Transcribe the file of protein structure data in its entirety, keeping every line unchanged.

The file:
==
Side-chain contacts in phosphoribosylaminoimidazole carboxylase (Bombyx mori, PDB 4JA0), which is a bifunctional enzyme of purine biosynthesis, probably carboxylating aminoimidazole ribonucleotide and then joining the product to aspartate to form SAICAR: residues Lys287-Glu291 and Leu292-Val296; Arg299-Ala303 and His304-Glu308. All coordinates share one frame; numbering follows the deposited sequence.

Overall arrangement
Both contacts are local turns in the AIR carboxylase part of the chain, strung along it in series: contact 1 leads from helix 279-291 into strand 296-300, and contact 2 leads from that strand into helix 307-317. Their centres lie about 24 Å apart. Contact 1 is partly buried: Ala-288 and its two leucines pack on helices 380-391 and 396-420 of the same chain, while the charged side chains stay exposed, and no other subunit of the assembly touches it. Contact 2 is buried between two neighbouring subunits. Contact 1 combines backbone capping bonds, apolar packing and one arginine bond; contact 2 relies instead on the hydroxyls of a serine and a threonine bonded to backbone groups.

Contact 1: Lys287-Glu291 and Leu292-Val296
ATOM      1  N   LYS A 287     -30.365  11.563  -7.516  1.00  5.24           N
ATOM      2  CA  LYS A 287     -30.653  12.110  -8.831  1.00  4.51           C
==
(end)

Side-chain contacts in phosphoribosylaminoimidazole carboxylase (Bombyx mori, PDB 4JA0), which is a bifunctional enzyme of purine biosynthesis, probably carboxylating aminoimidazole ribonucleotide and then joining the product to aspartate to form SAICAR: residues Lys287-Glu291 and Leu292-Val296; Arg299-Ala303 and His304-Glu308. All coordinates share one frame; numbering follows the deposited sequence.

Overall arrangement
Both contacts are local turns in the AIR carboxylase part of the chain, strung along it in series: contact 1 leads from helix 279-291 into strand 296-300, and contact 2 leads from that strand into helix 307-317. Their centres lie about 24 Å apart. Contact 1 is partly buried: Ala-288 and its two leucines pack on helices 380-391 and 396-420 of the same chain, while the charged side chains stay exposed, and no other subunit of the assembly touches it. Contact 2 is buried between two neighbouring subunits. Contact 1 combines backbone capping bonds, apolar packing and one arginine bond; contact 2 relies instead on the hydroxyls of a serine and a threonine bonded to backbone groups.

Contact 1: Lys287-Glu291 and Leu292-Val296
ATOM      1  N   LYS A 287     -30.365  11.563  -7.516  1.00  5.24           N
ATOM      2  CA  LYS A 287     -30.653  12.110  -8.831  1.00  4.51           C